Secondly, journalists were finding that, under the Al Hasawis, their friends (and probable sources of leaks) at the club were being sacked. The Al Hasawis kept the old staff on for 6 months before opting to replace many of the personnel. This met with an apoplectic reaction in the media. How dare these foreigners dare to sack the people that had presided over the worst 15 years of the club’s history? Don’t they understand the value of ‘stability’? Personally, I found the Frank Clark sacking harsh. But with most of the others, the fuss caused was incomprehensible. I have never known such consternation caused by the sacking of a Press Officer (Fraser Nicholson). The departure of 2 managers was vociferously criticized, irrespective of the fact that Alex McLeish chose to down tools because we (only!) signed 5 players in the January transfer window. The Sean O’Driscoll coverage entirely ignored that the man had never finished in the top half in 3 seasons at Championship level, and that tactically he was negative and unambitious in the extreme. (Anyone remember Gillett 1st choice over Guedioura?) With the talent he had at his disposal, it is simply unacceptable to change your formation almost every week to adapt to the opposition, or to hope things would come right in 3 years. He was portrayed as having a long-term vision; yet the facts show he gave debuts to 0 youth team graduates (despite one of the most promising crops in years) and the only player he signed from the lower league was a 32-year-old on loan. The extent of the fury leveled at the Al Hasawis, and the praise lavished on O’Driscoll, who has subsequently (at the time of writing) maintained Bristol City’s position at the bottom of the table, can only be explained with reference to his friends in the media. Arthur, too, appears to have been successful in cultivating journalists. How else could it be that 13 years of failure under him is shielded from any criticism, and giving him his (in my opinion, long-overdue) P45 attacked? While the owners that have done more for the club in 8 months than he did in 13 years are insulted?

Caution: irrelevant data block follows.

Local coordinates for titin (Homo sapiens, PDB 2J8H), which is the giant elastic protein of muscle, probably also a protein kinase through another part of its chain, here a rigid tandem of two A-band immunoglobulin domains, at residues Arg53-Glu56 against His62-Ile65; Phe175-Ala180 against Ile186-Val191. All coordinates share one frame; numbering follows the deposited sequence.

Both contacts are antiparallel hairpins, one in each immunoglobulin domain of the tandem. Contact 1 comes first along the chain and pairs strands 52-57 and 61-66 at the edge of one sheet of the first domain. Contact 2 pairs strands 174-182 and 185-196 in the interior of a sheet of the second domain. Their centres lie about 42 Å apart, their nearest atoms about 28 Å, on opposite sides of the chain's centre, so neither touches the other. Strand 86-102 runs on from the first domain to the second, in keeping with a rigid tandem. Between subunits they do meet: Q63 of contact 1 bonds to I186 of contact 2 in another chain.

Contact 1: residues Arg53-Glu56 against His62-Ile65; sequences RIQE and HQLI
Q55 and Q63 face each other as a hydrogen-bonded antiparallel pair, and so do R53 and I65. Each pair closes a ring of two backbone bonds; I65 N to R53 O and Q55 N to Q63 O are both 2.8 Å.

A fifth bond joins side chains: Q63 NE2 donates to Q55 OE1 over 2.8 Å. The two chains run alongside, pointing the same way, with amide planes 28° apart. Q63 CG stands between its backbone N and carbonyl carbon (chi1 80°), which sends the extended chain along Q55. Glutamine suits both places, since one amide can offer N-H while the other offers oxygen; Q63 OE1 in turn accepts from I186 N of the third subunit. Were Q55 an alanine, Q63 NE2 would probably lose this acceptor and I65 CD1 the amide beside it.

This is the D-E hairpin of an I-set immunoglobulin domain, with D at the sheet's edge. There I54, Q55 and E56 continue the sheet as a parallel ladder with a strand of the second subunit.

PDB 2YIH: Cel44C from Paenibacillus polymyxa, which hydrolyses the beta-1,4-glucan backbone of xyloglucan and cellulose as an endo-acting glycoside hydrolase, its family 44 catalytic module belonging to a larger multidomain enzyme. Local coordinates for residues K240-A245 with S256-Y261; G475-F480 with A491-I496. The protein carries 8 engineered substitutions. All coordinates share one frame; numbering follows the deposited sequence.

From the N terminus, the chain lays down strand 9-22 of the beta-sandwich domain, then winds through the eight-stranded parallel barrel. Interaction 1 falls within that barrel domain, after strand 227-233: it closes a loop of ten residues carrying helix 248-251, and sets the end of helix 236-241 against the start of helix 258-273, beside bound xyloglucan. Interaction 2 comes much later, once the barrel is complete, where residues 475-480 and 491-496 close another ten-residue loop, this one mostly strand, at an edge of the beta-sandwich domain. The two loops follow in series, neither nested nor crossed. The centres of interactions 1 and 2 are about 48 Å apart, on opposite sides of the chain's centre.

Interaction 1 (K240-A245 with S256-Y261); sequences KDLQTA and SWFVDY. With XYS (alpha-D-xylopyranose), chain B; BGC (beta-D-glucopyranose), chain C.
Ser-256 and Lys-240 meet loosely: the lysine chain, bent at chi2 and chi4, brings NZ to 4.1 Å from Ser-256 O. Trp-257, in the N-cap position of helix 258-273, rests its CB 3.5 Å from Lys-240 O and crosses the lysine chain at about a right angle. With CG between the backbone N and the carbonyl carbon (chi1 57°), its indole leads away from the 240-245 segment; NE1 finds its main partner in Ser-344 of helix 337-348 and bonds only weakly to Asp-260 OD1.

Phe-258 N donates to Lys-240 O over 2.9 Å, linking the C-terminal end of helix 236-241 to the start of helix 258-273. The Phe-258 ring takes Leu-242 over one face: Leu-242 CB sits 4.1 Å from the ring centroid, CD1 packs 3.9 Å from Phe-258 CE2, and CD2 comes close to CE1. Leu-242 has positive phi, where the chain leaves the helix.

If I believed that the Al Hasawis were harming the club, I would be the first to say so vocally, as I have with Arthur and his cronies for too many years. My loyalty is to Nottingham Forest Football Club, not their temporary custodians. However, the recent media criticism is so obviously untrue. I only wish I knew more about the links certain journalists have with ex-employees of the club. But, having considered sports journalism as a career myself, the last few months have convinced me that it is a world inhabited by those I’d rather avoid. It comes across as a murky world where connections and sensationalism, not the truth, are what matter. I was naïve not to realise this earlier, and it must be said that football clubs are as much to blame for this culture as the journalists. Nevertheless, it isn’t for me. I can do better. And there will surely be more baseless stories ahead, as our winning run can’t be maintained forever. Sod it. If we can fulfill the dream I’ve had since I had my first season ticket aged 9, to watch my team play in the Premier League and Wembley, I don’t give the slightest damn if that upsets some failed footballer and self-appointed moral arbiter of football. It’s time to rally round, support the best manager (and some of the best players) we’ve had at our club this millennium, and do our best to help them secure what is now tantalizingly close to our grasp. At a rocking City Ground, A-block in full voice, we can achieve anything. Come on you Reds!